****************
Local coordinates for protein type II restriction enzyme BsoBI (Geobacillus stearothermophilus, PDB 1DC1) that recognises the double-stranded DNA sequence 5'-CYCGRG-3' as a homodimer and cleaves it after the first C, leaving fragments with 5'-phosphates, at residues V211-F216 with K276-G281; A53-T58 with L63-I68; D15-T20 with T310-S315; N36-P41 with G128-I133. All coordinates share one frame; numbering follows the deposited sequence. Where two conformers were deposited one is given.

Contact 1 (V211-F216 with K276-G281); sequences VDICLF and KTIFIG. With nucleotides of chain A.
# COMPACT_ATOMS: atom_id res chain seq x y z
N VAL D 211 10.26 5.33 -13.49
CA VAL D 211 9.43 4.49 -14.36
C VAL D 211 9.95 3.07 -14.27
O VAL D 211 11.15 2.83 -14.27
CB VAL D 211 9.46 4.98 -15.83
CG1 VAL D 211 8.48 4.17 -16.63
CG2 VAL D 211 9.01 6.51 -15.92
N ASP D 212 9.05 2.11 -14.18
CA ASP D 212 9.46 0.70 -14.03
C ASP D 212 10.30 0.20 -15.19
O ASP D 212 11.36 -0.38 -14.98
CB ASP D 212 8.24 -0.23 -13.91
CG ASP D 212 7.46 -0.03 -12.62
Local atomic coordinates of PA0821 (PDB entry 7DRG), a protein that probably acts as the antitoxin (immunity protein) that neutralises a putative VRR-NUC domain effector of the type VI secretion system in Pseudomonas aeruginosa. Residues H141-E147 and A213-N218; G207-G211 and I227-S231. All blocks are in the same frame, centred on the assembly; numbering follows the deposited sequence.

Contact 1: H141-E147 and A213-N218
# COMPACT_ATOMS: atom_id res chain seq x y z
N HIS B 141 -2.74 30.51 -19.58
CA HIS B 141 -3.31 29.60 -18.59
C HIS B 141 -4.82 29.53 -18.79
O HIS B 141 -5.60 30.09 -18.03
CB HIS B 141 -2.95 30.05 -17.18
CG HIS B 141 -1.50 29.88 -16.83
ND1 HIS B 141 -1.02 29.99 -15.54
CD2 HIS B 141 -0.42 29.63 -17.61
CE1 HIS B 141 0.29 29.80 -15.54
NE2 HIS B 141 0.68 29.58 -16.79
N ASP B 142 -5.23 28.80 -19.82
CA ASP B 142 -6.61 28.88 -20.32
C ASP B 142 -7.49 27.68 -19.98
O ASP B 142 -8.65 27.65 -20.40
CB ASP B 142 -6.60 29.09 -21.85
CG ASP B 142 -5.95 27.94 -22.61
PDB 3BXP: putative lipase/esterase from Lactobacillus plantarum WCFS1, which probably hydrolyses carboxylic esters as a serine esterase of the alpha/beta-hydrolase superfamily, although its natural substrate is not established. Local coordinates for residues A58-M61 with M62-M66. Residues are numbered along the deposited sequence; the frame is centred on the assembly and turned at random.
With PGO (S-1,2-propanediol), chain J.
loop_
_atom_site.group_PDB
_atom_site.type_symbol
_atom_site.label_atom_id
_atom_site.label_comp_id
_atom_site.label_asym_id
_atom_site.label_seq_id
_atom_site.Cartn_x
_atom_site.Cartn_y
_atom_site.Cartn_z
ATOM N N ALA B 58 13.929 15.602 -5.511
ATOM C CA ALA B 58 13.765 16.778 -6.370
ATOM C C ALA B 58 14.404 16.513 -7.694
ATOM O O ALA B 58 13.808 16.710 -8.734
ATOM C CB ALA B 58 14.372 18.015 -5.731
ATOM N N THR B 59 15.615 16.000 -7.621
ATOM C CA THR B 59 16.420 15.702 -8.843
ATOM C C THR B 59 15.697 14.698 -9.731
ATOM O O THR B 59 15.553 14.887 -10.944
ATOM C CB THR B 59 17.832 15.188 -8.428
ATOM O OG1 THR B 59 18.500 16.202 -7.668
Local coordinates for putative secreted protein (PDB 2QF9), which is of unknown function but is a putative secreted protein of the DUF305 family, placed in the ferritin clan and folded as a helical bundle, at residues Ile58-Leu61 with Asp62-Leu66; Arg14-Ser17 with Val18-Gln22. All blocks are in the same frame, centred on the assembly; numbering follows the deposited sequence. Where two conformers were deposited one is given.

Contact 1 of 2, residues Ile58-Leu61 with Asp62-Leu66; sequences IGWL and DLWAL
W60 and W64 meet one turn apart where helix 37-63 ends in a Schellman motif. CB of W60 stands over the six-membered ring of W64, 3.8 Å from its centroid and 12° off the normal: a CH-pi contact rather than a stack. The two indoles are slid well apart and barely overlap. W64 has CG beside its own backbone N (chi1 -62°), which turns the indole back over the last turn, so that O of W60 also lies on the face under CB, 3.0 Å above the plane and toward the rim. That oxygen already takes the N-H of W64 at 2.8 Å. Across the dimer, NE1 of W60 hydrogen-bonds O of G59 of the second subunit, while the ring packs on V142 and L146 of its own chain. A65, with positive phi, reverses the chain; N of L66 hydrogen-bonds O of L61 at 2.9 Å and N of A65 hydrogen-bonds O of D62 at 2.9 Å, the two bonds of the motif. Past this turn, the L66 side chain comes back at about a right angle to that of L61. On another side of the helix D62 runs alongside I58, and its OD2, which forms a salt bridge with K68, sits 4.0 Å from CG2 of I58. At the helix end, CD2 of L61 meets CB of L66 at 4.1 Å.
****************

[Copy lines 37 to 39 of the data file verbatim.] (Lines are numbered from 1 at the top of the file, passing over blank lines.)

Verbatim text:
With PGO (S-1,2-propanediol), chain J.
loop_
_atom_site.group_PDB